Ms. Hill reported her water bills ranged from $27.00 to $689.00 in the months preceding the shutoff. She continued to receive bills for water service while it was shutoff.
The consequences of disconnected water service were more dire for Nicole Cannon, whose testimony was taken September 22, 2014 in an earlier hearing. Ms. Cannon, 44, died of sarcidosis after her water was shut off.
The City of Detroit fell into bankruptcy in 2014, in the largest city bankruptcy in the history of the United States. The City is accused of taking its financial issues out on its poor citizens. Commercial customers, the stadiums for the athletic teams, and schools and civic buildings have remained connected to running water while up to 30,000 households have been shut off. Testimony continues before Congress and in the lawsuit, and the Detroit Water Brigade continues connecting with other human rights organizations to provide access to water for people in Detroit now living without.
This is the first in an investigative series on the Detroit Water Shutoffs.
“Water is life!” The cheerful faces of the Detroit Water Brigade leaders in a happy holiday video are those of respite from a year-long battle to halt the city’s shutoff of water to thousands of homes in poor Detroit neighborhoods.
Corey Williams of the Associated Press reports shutoffs to over 30,000 Detroit homes in 2014. People peering anxiously out their windows for the utility workers, or who come home from work, turn on the faucet and breathe a sigh of relief that they can shower, cook, clean and flush toilets for one more day (not to mention drink water, make tea and coffee, and water their pets) will have a holiday reprieve. This is not due to any largesse on the part of the city, but because the billing system is down and it will be 10 to 15 days before it will be up and running again.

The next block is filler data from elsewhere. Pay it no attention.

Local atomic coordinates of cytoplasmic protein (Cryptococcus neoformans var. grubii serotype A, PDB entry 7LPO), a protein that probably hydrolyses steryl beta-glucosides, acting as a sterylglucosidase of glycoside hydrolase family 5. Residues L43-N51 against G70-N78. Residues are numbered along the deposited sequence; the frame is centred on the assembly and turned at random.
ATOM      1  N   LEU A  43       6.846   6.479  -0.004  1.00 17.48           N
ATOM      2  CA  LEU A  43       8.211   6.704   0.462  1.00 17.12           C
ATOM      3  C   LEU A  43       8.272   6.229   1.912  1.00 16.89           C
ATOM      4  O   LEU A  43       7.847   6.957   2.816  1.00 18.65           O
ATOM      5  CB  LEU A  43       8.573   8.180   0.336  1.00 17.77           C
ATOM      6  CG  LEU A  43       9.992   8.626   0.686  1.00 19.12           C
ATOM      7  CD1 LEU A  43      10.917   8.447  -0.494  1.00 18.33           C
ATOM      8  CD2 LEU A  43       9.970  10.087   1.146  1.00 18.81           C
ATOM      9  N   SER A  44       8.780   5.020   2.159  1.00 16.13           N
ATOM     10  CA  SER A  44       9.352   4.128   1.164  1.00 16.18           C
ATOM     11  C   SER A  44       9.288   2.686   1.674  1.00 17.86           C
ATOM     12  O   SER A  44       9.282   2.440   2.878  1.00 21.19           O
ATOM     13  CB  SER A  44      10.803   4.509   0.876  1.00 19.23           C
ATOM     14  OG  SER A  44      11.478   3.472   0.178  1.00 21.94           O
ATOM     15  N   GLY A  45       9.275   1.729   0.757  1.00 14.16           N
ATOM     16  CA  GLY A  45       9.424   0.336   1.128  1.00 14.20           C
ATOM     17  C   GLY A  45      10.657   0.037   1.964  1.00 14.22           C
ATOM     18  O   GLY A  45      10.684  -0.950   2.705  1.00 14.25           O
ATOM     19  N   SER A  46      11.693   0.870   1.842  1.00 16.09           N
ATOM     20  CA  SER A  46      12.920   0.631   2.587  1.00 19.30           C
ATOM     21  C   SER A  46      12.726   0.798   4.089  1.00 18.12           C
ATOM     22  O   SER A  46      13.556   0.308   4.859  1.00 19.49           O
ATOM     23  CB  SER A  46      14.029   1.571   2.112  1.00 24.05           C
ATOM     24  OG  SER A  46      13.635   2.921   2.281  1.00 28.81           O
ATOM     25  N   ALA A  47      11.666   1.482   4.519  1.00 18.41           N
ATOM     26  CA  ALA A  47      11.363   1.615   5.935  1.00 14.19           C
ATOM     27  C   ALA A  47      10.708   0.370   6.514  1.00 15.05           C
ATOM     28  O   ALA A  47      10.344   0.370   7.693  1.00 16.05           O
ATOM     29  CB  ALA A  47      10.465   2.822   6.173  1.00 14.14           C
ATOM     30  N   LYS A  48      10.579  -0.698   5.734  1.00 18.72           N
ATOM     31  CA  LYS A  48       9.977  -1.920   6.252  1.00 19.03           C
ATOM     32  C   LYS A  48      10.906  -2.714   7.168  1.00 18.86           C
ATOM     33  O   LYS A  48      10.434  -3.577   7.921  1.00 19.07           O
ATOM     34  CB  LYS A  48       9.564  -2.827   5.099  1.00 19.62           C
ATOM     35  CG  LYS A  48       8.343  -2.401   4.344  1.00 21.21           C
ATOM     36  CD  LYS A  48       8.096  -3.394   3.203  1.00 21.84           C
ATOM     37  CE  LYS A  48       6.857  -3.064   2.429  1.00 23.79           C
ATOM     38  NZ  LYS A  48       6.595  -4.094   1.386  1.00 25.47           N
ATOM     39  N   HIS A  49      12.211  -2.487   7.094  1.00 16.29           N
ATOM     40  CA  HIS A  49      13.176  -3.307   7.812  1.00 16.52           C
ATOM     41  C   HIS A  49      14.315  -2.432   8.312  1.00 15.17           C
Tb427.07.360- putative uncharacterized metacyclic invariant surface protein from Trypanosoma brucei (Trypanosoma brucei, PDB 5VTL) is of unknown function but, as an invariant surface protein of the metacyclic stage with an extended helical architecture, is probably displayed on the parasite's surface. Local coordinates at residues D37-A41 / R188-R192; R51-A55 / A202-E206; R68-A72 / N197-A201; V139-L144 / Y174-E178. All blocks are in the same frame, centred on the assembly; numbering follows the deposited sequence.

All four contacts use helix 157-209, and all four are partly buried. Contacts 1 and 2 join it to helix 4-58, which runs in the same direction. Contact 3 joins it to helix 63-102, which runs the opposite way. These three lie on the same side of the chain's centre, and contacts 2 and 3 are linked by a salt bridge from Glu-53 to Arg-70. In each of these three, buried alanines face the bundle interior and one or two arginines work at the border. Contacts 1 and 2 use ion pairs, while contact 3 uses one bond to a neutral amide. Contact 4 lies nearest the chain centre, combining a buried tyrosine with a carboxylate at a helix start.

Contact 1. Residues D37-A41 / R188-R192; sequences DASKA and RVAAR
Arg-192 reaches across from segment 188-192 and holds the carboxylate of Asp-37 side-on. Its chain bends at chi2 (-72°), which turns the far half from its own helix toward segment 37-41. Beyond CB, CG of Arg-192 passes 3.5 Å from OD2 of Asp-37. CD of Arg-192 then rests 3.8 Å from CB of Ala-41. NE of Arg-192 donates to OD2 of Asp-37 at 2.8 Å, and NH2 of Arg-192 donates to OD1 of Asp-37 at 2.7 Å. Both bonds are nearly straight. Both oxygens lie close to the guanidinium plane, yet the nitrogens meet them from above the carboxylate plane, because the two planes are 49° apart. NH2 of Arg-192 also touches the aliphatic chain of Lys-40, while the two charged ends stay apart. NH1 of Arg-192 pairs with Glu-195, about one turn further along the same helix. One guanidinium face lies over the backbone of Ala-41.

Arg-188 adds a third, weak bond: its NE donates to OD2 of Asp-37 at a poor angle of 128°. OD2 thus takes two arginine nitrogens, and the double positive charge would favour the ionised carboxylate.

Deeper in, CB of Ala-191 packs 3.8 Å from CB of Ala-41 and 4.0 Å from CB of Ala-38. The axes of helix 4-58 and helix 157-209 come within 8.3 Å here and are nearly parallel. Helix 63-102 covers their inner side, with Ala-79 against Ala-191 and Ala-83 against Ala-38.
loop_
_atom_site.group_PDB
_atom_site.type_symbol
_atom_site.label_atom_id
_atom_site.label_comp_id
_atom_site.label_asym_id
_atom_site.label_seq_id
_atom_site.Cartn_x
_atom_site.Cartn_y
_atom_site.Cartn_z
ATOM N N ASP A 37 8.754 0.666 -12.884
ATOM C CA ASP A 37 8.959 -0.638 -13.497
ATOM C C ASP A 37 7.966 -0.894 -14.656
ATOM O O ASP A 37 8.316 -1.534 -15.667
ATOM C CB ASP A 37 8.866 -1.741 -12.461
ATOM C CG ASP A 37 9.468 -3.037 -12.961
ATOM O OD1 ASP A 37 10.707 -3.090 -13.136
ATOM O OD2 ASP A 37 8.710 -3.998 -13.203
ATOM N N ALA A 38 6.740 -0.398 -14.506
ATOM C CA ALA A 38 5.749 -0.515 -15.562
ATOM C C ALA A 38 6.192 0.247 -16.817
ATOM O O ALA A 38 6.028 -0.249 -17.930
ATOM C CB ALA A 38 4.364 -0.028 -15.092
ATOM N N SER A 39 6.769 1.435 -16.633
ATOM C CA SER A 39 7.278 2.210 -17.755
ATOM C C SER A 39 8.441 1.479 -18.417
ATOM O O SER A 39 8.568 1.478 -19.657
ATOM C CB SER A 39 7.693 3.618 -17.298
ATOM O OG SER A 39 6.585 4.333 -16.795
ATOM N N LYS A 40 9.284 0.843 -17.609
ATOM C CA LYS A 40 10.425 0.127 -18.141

Shutoffs began January 2, 2014 and continued at a rapid clip with thousands of disconnections each month until a summer reprieve allowed customers to catch up or make payment arrangements. The relief was not to last, according to Williams, as shutoffs reached a high of 7,200 in June before dropping to a low of 1,600 in August. September, however, burgeoned again to over 5,000 shutoffs, and they continued at that rate into the winter.
Detroit’s water system serves about 4 million people with just over 300,000 accounts, including schools and community facilities, commercial buildings and residences.
At one point over half of those accounts were overdue. Residential customers account for about half of the accounts in arrearage. Water and sewerage spokesman Curtise Garner said in an interview with the Associated Press: “We are trying to change the behavior so that the water bill is one of the top bills you pay,” said Garner. “If not, our paying customers have to pay for everybody.”
City hands over dirty work to “demolition company.”
It isn’t city-owned trucks traveling residential streets of Detroit finding water access points and locking them. That task falls to Homrich, a fifty-year-old private contractor specializing in “Demolition-Recycling-Remediation.”
In April, 2014, the city of Detroit contracted with Homrich to implement the Water Shutoff/Turn on Project at a cost of $5.6 million — more than the cost of the delinquent accounts.
July 10, protesters blocked the gates of Homrich to prevent their trucks from going out to complete more water shutoffs. Demeeko Williams of the Detroit Water Brigade said “during the arrests, police grabbed and twisted the arm of Michigan Citizen editor Teresa Kelly despite her statement that she would get up, and came down hard on Agnes Hitchcock, leader of the Call ‘em Out Coalition, as she lay on her stomach on the ground.”
Several members of the clergy were arrested and charged with disturbing the peace.